London was unique among European cities in the size of its population and manufacturing sector, its concentration of national political and legal institutions, and in its possession of three quarters of the nation’s merchant fleet, including most shipping devoted to lucrative West Indian and African commerce. Atlantic trade not only constituted a growing proportion of overall trade, but, Zahedieh argues, had a qualitative significance beyond its actual volume and value in that it encouraged diversification in manufacturing and provided a high proportion of commodities traded in the new re-export sector, enabling London to challenge Amsterdam as Europe’s main redistribution center.
Colonial commerce was distinctive in its competitiveness, in its high transactions costs, and in its requirements for long credits and a high volume of shipping. These characteristics all encouraged efficiency gains from take-up of best practices and from innovation. The trade was open, unregulated, and conducted by individuals rather than corporations. As a result it stimulated modernized mercantile education, new associational activities, strenuous efforts to reduce transactions costs (including improvements in sorting, marketing, processing, and distribution of colonial products), and more effective solutions to risk mitigation and problems of trust and poor information (e.g., partnerships, marine insurance, bills of exchange, published price-currents, and multilateral settlements).
Zahedieh finds increasing concentration of plantation commerce among large merchants specializing in particular commodities and regions in the 1680s, when falling commodity prices and increased taxes eroded profit margins and drove out small traders. Colonial merchants seldom invested in overseas property, but made a massive contribution to expansion of empire in the form of short-term credit extended to settlers. The larger operators accumulated enough capital to diversify investment into shipbuilding, slave-trading, joint-stocks, insurance, wharves, industry, landed property, loans, and public credit. This decade was a turning point, as merchant concentration and specialization led to improved productivity, economies of scale, and reduced costs. Zahedieh portrays the attempts of the later Stuarts to corner the profits of empire by restricting free trade among Englishmen as having limited success. On the other hand, she sees the effect of the Glorious Revolution, not as leading to an economically optimal political arrangement, but as consolidating the capacity of the transatlantic trading elite to enforce regulation in its own interests and enhance “the value and scale of rent-seeking enterprises at the expense of competition and efficiency” (p. 127), leading to a period of slower growth in colonial trade and shipping at the end of the century.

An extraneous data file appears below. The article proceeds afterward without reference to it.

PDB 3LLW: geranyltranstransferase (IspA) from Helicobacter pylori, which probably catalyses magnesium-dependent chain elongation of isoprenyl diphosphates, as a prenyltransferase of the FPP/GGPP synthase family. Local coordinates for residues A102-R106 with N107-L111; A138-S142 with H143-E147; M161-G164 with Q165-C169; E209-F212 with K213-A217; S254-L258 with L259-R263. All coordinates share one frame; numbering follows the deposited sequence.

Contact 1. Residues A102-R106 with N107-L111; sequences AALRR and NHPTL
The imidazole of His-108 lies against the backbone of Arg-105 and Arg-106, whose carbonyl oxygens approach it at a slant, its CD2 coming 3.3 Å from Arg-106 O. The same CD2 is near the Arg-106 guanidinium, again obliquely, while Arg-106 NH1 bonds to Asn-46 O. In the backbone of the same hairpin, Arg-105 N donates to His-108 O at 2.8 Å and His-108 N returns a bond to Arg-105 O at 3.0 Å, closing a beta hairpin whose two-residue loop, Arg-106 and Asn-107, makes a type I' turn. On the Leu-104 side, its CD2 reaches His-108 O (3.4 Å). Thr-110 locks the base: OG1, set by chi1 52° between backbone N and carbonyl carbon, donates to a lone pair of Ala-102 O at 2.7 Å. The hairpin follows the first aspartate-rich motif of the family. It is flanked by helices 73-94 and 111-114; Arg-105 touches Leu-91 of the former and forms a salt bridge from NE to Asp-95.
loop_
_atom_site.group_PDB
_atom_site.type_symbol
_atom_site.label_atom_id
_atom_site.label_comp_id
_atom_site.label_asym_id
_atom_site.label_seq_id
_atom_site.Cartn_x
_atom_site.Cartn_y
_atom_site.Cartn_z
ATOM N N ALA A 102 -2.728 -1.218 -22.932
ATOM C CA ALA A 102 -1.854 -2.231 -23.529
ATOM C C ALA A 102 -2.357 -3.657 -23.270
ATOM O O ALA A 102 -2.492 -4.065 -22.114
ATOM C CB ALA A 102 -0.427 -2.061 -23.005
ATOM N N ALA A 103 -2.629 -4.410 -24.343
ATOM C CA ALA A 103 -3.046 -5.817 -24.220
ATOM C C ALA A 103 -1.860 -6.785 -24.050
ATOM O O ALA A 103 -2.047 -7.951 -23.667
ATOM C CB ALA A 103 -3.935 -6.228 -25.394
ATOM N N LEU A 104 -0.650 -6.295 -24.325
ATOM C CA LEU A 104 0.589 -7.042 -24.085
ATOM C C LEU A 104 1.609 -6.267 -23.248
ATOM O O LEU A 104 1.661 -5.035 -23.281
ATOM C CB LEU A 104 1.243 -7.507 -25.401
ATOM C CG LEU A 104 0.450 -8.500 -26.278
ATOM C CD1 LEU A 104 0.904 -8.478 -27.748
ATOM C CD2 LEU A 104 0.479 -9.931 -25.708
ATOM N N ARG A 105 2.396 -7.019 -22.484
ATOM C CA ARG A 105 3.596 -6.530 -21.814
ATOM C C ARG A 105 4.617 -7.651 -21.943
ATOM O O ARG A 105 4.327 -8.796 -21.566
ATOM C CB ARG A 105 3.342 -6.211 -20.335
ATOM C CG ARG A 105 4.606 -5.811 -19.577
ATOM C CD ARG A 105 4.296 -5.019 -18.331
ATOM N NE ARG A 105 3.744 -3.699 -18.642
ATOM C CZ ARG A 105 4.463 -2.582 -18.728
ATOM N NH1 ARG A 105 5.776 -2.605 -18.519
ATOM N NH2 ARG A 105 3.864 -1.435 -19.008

Unlike trade with Europe, colonial commerce required an unusually large fixed capital investment in the greater tonnage needed to transport large volumes of bulky goods over long distances. Zahedieh argues that English- and plantation-built ships were better suited to most colonial commerce than were Dutch prototypes, and that it was long-distance commerce, rather than the protection of the Navigation Acts, that revived the English shipbuilding industry. By 1700 plantation shipping accounted for 40% of London’s overseas trading capacity. Atlantic trade led as well to increased education among mariners in mathematical, mechanical and managerial skills, and expanded the market for navigational instruments. It also contributed to London’s prosperity by stimulating the construction of wharfs and warehouses, and increasing the scale of naval refitting, repair, and provisioning trades. Although technology and unit input costs were fairly stable across the period, increased volumes and growing experience with colonial conditions led to organizational improvements which made more efficient use of inputs. Greater awareness of seasonality and the accompanying need for careful timing, along with standardized containers, greater use of marine insurance, and the development of multilateral voyages all led to fuller use of shipping capacity and to reduced costs.